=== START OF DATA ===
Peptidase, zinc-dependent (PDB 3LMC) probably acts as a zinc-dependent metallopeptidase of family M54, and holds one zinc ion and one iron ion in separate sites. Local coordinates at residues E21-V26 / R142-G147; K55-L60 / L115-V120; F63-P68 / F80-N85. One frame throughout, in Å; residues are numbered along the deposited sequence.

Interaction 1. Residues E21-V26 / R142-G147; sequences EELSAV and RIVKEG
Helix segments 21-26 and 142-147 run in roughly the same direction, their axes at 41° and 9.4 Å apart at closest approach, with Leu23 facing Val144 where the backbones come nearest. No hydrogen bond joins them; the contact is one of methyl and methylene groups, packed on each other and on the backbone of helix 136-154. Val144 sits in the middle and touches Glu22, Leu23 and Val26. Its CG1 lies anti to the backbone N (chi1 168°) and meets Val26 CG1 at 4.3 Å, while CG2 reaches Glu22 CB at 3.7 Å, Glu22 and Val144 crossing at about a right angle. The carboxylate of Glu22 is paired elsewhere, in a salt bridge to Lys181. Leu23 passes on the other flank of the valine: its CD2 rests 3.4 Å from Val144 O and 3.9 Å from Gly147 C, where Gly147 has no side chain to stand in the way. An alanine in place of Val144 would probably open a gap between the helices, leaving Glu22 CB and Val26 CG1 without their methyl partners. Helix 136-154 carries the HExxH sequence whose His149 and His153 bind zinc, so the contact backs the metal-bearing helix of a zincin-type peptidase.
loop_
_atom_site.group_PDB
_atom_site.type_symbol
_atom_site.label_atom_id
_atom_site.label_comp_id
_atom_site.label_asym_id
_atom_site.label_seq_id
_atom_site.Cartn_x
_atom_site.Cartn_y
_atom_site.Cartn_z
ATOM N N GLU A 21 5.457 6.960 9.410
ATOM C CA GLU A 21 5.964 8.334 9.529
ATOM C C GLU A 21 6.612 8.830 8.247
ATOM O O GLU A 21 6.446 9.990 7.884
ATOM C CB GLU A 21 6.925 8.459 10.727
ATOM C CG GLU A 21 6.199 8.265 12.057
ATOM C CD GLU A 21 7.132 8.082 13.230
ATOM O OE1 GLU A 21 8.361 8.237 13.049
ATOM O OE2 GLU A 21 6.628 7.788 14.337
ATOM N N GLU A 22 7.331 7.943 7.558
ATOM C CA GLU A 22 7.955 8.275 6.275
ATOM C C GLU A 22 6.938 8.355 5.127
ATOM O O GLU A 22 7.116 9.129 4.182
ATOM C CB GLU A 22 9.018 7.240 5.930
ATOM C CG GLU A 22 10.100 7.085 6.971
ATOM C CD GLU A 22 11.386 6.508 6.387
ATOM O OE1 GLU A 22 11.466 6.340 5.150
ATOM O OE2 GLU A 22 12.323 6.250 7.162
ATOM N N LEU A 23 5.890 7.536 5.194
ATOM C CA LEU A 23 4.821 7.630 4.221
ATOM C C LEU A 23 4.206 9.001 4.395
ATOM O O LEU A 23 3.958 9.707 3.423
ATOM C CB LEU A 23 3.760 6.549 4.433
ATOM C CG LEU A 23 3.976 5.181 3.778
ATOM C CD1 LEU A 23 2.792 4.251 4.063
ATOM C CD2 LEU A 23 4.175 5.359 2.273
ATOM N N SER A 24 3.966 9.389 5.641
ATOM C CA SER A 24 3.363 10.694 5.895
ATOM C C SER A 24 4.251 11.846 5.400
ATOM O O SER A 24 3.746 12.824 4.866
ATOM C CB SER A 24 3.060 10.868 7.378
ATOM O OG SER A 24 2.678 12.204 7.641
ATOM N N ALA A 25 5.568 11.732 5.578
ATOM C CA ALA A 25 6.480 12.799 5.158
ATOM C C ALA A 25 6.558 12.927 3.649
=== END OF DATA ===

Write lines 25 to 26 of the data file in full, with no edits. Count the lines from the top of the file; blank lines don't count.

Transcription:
ATOM C C GLU A 22 6.938 8.355 5.127
ATOM O O GLU A 22 7.116 9.129 4.182